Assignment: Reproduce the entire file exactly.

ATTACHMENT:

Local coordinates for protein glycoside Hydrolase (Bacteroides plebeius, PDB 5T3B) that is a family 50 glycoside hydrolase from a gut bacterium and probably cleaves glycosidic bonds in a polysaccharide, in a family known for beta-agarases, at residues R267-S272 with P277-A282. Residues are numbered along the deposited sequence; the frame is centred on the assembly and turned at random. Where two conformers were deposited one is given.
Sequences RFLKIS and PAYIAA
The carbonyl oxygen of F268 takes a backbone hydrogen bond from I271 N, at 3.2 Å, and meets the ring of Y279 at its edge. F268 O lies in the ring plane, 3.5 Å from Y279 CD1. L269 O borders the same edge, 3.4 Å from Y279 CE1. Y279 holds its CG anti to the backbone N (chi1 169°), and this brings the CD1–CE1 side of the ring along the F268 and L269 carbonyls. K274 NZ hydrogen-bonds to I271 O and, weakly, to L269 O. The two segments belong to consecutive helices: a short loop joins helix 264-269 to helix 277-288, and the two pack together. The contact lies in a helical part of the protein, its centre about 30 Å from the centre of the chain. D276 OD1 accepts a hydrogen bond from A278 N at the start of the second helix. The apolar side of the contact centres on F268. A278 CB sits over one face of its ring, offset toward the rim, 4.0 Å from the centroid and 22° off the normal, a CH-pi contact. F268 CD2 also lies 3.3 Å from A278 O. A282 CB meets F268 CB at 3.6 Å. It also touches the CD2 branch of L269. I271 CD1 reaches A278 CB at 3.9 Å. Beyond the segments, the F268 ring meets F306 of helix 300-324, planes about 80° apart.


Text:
Local coordinates for protein glycoside Hydrolase (Bacteroides plebeius, PDB 5T3B) that is a family 50 glycoside hydrolase from a gut bacterium and probably cleaves glycosidic bonds in a polysaccharide, in a family known for beta-agarases, at residues R267-S272 with P277-A282. Residues are numbered along the deposited sequence; the frame is centred on the assembly and turned at random. Where two conformers were deposited one is given.
Sequences RFLKIS and PAYIAA
The carbonyl oxygen of F268 takes a backbone hydrogen bond from I271 N, at 3.2 Å, and meets the ring of Y279 at its edge. F268 O lies in the ring plane, 3.5 Å from Y279 CD1. L269 O borders the same edge, 3.4 Å from Y279 CE1. Y279 holds its CG anti to the backbone N (chi1 169°), and this brings the CD1–CE1 side of the ring along the F268 and L269 carbonyls. K274 NZ hydrogen-bonds to I271 O and, weakly, to L269 O. The two segments belong to consecutive helices: a short loop joins helix 264-269 to helix 277-288, and the two pack together. The contact lies in a helical part of the protein, its centre about 30 Å from the centre of the chain. D276 OD1 accepts a hydrogen bond from A278 N at the start of the second helix. The apolar side of the contact centres on F268. A278 CB sits over one face of its ring, offset toward the rim, 4.0 Å from the centroid and 22° off the normal, a CH-pi contact. F268 CD2 also lies 3.3 Å from A278 O. A282 CB meets F268 CB at 3.6 Å. It also touches the CD2 branch of L269. I271 CD1 reaches A278 CB at 3.9 Å. Beyond the segments, the F268 ring meets F306 of helix 300-324, planes about 80° apart.